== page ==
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Saturday, July 10, 2010


Poetry makes me weak in the knees. You want to sweep me off my feet? Read me poetry-- even better, WRITE me poetry-- and be ready to catch me. How many times has anyone read me poetry? Umm... twice. How many poems have actually been written for me? ... one, that I can recall.
Of course, to read poetry to someone, you need to have a rudimentary knowledge of the contents of the poem. Especially if the one being read to is like me, and comprehends what is being read. The last thing you want to read to someone is a speech by Petrucio in "The Taming of the Shrew" about how he will make Katarina submit. Not quite the passage you should select, especially if you are reading to impress. The biggest impression left will probably be on your face... and it will be the impression of a shoe. Just saying.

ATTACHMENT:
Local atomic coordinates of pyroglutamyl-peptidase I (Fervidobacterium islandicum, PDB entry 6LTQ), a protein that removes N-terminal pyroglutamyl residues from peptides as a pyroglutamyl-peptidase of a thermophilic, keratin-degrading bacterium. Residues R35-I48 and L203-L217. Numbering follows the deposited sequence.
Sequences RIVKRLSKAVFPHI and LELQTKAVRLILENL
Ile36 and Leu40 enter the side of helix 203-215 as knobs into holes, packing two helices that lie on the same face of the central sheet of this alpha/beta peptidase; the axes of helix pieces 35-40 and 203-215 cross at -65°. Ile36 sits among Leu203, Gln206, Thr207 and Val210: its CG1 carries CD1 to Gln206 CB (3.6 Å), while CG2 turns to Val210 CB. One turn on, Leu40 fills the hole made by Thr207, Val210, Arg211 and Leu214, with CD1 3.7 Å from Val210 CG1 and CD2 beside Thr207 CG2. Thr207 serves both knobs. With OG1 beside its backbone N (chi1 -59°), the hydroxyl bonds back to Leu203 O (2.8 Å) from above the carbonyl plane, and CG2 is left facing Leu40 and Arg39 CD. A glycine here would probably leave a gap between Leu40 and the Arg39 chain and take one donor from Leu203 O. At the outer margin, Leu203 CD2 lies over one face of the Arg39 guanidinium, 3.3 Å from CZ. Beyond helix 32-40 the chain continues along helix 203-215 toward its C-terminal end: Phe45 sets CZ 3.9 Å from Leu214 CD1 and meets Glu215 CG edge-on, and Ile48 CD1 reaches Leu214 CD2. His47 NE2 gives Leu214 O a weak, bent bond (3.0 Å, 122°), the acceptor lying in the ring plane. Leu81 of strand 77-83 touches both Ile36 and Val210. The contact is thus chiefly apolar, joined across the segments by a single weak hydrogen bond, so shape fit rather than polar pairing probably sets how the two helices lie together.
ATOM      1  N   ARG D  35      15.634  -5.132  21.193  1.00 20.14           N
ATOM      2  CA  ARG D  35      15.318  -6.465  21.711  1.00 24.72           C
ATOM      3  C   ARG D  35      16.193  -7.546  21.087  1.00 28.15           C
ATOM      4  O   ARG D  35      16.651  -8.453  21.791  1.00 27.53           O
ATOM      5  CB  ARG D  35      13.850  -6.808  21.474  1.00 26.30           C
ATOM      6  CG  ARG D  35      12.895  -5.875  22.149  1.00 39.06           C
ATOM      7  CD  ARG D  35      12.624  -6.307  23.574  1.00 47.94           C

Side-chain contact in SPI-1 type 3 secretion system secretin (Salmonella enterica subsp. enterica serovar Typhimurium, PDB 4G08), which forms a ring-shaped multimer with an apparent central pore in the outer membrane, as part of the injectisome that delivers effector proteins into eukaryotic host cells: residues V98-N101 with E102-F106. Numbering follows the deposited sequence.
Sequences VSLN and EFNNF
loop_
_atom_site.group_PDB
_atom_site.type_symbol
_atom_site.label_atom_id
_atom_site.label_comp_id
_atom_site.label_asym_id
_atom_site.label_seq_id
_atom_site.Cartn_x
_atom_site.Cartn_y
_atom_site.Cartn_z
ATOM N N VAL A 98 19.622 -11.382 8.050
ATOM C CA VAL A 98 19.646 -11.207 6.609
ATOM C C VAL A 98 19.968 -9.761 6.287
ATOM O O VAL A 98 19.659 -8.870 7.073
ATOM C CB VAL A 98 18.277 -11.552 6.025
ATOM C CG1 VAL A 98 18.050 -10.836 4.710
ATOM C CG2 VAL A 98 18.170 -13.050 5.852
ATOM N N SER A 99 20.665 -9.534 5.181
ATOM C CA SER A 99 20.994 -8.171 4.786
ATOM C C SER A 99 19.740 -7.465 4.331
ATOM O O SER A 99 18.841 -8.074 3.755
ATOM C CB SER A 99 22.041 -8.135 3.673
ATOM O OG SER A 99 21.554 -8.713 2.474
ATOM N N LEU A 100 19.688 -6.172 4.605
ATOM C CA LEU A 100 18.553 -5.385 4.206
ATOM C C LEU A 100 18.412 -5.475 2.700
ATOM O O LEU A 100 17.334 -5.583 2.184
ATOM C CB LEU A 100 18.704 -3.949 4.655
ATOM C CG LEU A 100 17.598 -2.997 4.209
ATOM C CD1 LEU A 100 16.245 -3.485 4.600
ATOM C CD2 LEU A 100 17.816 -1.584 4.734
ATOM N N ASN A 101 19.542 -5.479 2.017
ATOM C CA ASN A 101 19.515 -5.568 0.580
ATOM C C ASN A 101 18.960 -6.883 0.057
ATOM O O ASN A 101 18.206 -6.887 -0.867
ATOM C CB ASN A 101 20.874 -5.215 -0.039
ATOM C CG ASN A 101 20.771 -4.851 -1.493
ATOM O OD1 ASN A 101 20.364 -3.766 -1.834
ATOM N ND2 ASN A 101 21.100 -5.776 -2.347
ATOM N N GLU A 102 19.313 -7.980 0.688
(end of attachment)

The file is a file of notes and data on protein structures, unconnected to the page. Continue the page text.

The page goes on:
Now that you are careful not to offend by your reading, you must take head of the emotional response your reading may initiate. For instance, if you read "Annabell Lee," I will be crying buckets by the time you reach the end. And although there are certain positives, seeming very caring as you hold your crying listener, you could instead be viewed as a highly incentive person who enjoys making people cry.
Normally, a work by Shakespeare such as Sonnet 18 ("Shall I compare thee to a summer's day...") would be the best option, but that is only in cases where you have honestly gotten to know the listener. If you read that to someone you don't really know, you may, again, end up with a shoe print in the face as she stomps away yelling "you don't even KNOW me, you scum-bag!"
Therefore, you are left with poetry that discusses no emotion... unless it is about a flower... written in such a way that it could not be miss-interpreted as a symbol for a girl.
If you had ever taken the time to think about this yourself, I applaud you... for people like you and I are few and far between. Poetry is an lost art, like love letters. It is one of self-expression but in a manner that is melodic, organized, systematic and pleasing to the ears.
If you think the realm of picking poetry is complicated, you obviously haven't heard that flowers all have different meanings. But don't fret... you have the internet.

1 comment:

Mark Mahaffey said...

Well I could say a lot on poetry, but this shall suffice for the moment: